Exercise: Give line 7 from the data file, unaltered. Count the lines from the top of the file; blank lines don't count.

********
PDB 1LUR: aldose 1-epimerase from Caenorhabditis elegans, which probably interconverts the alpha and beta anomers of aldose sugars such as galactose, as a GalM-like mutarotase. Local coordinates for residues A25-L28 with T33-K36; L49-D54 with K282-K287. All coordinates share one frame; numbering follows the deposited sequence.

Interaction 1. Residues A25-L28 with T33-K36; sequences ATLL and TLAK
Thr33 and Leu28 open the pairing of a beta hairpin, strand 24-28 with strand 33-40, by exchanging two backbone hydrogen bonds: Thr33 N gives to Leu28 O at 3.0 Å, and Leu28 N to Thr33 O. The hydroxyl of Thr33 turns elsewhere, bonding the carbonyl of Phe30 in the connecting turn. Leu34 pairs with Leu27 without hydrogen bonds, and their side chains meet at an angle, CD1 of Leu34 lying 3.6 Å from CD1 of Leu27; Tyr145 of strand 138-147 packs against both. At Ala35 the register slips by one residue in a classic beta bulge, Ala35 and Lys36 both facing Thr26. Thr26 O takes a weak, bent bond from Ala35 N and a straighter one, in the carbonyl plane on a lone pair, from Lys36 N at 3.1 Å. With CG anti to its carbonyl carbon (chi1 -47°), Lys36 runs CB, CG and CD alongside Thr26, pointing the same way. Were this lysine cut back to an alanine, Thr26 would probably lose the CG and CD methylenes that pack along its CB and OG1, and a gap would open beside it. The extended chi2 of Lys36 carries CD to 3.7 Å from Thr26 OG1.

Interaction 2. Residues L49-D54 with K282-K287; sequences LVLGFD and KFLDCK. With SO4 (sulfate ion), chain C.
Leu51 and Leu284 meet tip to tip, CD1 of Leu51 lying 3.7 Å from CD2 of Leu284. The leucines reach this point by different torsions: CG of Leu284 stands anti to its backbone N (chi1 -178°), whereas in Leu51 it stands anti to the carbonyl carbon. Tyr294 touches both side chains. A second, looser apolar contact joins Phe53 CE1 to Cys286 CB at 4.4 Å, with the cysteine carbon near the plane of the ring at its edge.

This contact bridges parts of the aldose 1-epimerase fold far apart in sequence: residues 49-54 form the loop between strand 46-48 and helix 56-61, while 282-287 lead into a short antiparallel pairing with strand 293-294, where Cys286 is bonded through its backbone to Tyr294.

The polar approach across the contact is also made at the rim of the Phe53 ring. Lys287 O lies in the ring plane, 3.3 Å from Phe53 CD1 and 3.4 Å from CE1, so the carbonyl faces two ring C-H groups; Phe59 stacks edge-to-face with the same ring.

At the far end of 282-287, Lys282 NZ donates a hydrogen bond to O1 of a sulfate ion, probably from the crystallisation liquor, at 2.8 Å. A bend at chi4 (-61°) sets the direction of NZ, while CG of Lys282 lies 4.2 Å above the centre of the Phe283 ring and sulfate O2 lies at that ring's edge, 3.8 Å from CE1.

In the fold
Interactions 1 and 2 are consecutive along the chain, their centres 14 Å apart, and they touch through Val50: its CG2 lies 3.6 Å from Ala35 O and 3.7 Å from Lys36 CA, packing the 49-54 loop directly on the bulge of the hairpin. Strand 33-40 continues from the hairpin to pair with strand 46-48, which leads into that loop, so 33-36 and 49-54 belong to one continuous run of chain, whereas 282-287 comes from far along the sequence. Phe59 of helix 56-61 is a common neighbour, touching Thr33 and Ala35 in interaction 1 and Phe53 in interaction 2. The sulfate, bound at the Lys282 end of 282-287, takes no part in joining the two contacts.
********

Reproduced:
The polar approach across the contact is also made at the rim of the Phe53 ring. Lys287 O lies in the ring plane, 3.3 Å from Phe53 CD1 and 3.4 Å from CE1, so the carbonyl faces two ring C-H groups; Phe59 stacks edge-to-face with the same ring.